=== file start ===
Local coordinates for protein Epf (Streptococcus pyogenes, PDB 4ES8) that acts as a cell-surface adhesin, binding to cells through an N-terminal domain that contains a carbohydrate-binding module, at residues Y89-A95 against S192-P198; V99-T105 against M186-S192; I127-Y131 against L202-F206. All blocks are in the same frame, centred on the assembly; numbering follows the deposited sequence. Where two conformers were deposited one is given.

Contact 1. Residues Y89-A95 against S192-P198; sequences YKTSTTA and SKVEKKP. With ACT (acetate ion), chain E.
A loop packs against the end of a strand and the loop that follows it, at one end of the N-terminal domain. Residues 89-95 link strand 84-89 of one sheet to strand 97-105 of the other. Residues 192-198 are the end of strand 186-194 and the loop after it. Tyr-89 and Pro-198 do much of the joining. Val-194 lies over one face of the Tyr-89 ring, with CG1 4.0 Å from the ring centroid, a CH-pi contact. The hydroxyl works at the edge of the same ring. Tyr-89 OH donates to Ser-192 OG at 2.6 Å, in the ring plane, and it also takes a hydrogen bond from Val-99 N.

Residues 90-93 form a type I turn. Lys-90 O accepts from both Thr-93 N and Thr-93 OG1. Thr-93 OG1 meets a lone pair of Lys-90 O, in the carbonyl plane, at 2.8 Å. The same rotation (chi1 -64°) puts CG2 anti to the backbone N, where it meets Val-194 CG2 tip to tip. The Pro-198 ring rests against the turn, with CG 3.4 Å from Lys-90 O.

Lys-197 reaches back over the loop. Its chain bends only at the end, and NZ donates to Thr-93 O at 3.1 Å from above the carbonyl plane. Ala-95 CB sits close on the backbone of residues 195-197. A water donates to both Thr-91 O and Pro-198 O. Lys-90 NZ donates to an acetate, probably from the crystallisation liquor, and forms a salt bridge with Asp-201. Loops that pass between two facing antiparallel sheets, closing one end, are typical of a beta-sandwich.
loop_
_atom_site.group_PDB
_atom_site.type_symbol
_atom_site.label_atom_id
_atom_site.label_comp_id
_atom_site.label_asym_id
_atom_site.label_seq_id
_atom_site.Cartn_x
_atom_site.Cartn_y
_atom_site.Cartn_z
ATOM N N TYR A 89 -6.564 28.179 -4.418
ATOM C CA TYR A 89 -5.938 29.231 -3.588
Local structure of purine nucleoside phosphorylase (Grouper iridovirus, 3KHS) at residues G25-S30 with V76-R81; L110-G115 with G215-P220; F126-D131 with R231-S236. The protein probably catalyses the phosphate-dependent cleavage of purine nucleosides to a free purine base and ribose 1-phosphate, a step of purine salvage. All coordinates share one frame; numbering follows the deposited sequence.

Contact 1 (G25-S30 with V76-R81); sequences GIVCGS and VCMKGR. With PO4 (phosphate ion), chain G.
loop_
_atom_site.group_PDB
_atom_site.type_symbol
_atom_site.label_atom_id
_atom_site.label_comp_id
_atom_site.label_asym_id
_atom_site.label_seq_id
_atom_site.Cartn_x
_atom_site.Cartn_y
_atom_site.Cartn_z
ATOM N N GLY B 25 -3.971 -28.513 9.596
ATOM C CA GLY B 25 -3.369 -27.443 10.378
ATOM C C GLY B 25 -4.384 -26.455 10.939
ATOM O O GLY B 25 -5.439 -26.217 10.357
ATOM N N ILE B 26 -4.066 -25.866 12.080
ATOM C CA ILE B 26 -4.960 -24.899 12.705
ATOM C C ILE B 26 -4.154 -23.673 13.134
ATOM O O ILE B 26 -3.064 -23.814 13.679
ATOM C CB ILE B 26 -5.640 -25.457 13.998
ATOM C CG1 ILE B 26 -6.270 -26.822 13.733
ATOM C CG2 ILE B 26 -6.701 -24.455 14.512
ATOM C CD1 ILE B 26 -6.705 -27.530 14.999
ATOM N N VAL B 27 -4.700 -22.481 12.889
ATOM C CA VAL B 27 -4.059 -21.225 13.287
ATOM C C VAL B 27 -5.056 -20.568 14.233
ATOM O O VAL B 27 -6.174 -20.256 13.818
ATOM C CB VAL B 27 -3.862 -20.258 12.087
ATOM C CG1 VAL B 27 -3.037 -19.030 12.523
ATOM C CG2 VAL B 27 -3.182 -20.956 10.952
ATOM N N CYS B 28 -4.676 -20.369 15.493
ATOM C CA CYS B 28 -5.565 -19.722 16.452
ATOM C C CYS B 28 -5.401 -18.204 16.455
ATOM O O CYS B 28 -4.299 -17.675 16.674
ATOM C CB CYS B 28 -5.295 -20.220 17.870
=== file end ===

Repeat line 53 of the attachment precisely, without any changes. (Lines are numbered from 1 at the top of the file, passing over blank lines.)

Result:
ATOM C CB CYS B 28 -5.295 -20.220 17.870